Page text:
Two of three major indexes dropped today following a somber announcement by the Fed.
The S&P and Dow sunk 0.5% and 1%, respectively, while the tech-heavy Nasdaq Composite climbed even higher, reaching 10,000 for the first time ever.
And though Big Tech had another big day, the cracks are starting to form almost everywhere else.
At long last, after months of gains, the Covid-19 rally may finally be losing steam.
The Fed revealed its economic roadmap this afternoon, stating that it does not plan on raising interest rates through 2022.
The central bank “expects to maintain this target range until it is confident that the economy has weathered recent events and is on track to achieve its maximum employment and price stability goals.” In addition, the Fed said that it will buy $80 billion per month in Treasuries and $40 billion per month in mortgage-backed securities.
For bulls, that’s all good news. More liquidity and a dovish Fed should help – not hinder – recovery efforts.
Then, the Fed explained its economic projections.
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Based on current data, the Fed expects the U.S. economy to contract by 6.5% in 2020. In 2021, it expects a 5% expansion.
Unemployment, meanwhile, is predicted to hover around 9.3% by the end of 2020 before dropping to 6.5% in 2021. Headline inflation – the measure of the total inflation within an economy, including commodities (food, energy, etc.) – will hit 0.8% by the end of the year according to the Fed’s model. By 2023, the Fed thinks it will clock-in at 2%.
Core inflation – the measure of inflation with no regard for food and energy – is on track to hit 1% in 2020. By 2023, it’s expected to be around 1.7%.
Analysts were quick to point out that the numbers, while mostly disappointing, could also be completely wrong amid such a unique recession.
“Analyzing the Fed’s economic projections at this time when much of the economy is still opening is riddled with uncertainties. This is an economic recession with no precedent,” Danielle DiMartino Booth, CEO of Quill Intelligence, said.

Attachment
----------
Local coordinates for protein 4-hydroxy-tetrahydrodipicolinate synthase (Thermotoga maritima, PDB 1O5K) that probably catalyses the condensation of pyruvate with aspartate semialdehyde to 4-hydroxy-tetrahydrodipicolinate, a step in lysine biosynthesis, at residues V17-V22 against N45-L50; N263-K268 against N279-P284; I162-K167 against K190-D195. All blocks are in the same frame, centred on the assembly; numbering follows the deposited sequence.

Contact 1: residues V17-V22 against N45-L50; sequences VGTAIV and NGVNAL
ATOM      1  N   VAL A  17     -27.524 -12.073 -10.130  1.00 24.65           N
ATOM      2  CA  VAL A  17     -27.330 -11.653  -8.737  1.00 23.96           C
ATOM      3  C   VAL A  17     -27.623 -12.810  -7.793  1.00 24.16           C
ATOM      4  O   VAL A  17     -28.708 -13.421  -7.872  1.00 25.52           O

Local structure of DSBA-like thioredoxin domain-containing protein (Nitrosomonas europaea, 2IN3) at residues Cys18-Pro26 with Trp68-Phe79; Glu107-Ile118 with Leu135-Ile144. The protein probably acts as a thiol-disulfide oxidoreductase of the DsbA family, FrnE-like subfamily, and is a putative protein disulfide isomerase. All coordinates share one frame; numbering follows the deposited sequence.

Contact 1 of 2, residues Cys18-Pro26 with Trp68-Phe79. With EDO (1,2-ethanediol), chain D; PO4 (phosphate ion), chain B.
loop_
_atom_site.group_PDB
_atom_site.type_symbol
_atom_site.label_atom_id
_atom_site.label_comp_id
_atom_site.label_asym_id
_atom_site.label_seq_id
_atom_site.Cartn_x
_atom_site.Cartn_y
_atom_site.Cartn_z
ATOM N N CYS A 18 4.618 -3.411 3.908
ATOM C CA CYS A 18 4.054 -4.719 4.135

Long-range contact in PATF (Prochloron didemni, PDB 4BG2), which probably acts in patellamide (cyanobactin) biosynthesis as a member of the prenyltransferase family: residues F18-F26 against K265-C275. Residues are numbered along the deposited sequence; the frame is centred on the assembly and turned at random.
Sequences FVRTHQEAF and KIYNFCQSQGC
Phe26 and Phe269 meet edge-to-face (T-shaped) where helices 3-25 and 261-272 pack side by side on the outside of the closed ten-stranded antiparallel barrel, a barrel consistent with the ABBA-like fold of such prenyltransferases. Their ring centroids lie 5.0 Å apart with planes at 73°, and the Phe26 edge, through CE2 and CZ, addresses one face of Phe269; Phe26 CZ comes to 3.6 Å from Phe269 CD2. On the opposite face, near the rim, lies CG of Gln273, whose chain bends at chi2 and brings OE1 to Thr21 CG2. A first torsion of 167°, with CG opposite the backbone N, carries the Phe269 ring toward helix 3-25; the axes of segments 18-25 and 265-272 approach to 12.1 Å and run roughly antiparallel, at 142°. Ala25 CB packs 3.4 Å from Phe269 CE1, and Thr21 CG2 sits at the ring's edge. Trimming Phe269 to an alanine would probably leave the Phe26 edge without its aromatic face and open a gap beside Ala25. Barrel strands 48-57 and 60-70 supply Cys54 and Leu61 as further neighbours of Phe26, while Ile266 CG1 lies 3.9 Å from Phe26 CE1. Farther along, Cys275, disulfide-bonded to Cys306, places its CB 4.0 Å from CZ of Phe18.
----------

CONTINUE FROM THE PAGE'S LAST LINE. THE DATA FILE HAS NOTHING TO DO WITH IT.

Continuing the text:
Meanwhile, Gregory Faranello, head of U.S. rates trading at AmeriVet Securities, argued that the Fed is adopting the correct posture moving forward.
“The Fed is going to continue to provide support for the economy. They view the U.S. economy as a victim of a pandemic,” Faranello said.
“Not everyone will agree with what the Fed is doing, [but] even as a market participant, it’s hard to see the economic devastation that we’ve seen.”
With the Fed ready to keep rates low, “gold bugs” are preparing for a payday. Once investors figure out that precious metals – and gold in particular – could rise further, a new gold rush could be upon us in a hurry.
And what better way to capture that surge than by going long on the VanEck Vectors Gold Miners ETF (NYSE: GDX). After peaking in late May, GDX has steadily fallen, giving us a “fake out” setup back in early June.
Now, though, with the Fed’s near-zero rate announcement in the rearview mirror, another setup has formed – one that could put GDX well past its May high.
This ETF also just displayed signs of bullish divergence. GDX made a lower low in its price, but a higher low in the stochastics indicator, suggesting a bullish move is in the works.
Add to that the fact that GDX leaped above both the 10-day moving average and its minor bearish trend today, and you’ve got plenty of evidence for an uptrend continuation.
Should GDX trade above today’s high, it might make sense to go long on the stock with a trade trigger of $34.70.
Long-term, the U.S. economy will get back on its feet. For now, though, the market’s confidence seems shaken. And the losses “buy, hold, and hope” investors endure will likely manifest as gains for short-term precious metals traders.
Regardless of how high gold has already risen.